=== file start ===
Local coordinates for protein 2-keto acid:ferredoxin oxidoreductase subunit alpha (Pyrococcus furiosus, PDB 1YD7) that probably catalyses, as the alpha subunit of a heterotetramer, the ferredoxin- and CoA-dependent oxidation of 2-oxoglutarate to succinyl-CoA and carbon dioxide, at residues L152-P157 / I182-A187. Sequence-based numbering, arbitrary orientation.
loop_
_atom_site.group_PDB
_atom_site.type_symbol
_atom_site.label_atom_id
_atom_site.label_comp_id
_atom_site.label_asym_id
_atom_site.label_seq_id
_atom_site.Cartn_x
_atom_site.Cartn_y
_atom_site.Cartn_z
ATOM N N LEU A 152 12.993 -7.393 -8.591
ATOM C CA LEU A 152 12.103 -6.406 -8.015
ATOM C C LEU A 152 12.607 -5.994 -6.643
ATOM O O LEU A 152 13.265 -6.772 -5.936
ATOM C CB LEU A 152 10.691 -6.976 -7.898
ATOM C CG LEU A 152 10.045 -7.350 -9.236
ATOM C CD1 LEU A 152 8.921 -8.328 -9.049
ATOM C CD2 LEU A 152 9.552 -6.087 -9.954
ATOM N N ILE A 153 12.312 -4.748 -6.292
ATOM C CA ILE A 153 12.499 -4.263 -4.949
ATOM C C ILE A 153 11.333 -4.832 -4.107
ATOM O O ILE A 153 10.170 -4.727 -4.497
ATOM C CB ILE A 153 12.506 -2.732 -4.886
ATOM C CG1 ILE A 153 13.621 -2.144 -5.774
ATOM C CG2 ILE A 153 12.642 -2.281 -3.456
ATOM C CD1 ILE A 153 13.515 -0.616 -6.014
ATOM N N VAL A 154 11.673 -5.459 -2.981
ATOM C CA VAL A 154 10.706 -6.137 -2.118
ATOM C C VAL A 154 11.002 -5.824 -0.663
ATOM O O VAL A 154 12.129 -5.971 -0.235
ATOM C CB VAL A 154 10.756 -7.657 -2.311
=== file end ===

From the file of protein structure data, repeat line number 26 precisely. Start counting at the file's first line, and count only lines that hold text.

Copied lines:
ATOM C CG2 ILE A 153 12.642 -2.281 -3.456